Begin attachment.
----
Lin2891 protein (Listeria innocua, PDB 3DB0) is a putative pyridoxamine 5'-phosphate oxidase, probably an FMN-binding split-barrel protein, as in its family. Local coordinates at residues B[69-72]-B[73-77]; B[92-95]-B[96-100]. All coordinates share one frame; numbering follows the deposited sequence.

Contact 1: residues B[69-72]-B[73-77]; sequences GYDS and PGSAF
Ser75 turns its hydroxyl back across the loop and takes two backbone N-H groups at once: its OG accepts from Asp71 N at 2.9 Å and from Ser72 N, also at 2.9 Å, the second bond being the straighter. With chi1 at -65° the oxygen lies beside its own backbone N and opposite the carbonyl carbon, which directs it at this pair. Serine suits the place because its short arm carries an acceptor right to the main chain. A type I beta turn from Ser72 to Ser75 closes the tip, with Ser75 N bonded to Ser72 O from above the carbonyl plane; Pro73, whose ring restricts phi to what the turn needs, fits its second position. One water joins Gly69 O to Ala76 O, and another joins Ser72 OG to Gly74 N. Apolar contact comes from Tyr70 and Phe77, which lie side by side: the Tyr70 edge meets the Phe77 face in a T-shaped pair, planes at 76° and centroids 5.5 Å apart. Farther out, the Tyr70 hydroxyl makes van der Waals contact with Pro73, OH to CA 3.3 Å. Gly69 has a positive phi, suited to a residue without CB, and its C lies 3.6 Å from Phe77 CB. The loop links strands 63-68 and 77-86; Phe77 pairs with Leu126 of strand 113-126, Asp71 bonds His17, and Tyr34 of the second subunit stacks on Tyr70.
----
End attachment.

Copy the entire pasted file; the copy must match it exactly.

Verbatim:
Lin2891 protein (Listeria innocua, PDB 3DB0) is a putative pyridoxamine 5'-phosphate oxidase, probably an FMN-binding split-barrel protein, as in its family. Local coordinates at residues B[69-72]-B[73-77]; B[92-95]-B[96-100]. All coordinates share one frame; numbering follows the deposited sequence.

Contact 1: residues B[69-72]-B[73-77]; sequences GYDS and PGSAF
Ser75 turns its hydroxyl back across the loop and takes two backbone N-H groups at once: its OG accepts from Asp71 N at 2.9 Å and from Ser72 N, also at 2.9 Å, the second bond being the straighter. With chi1 at -65° the oxygen lies beside its own backbone N and opposite the carbonyl carbon, which directs it at this pair. Serine suits the place because its short arm carries an acceptor right to the main chain. A type I beta turn from Ser72 to Ser75 closes the tip, with Ser75 N bonded to Ser72 O from above the carbonyl plane; Pro73, whose ring restricts phi to what the turn needs, fits its second position. One water joins Gly69 O to Ala76 O, and another joins Ser72 OG to Gly74 N. Apolar contact comes from Tyr70 and Phe77, which lie side by side: the Tyr70 edge meets the Phe77 face in a T-shaped pair, planes at 76° and centroids 5.5 Å apart. Farther out, the Tyr70 hydroxyl makes van der Waals contact with Pro73, OH to CA 3.3 Å. Gly69 has a positive phi, suited to a residue without CB, and its C lies 3.6 Å from Phe77 CB. The loop links strands 63-68 and 77-86; Phe77 pairs with Leu126 of strand 113-126, Asp71 bonds His17, and Tyr34 of the second subunit stacks on Tyr70.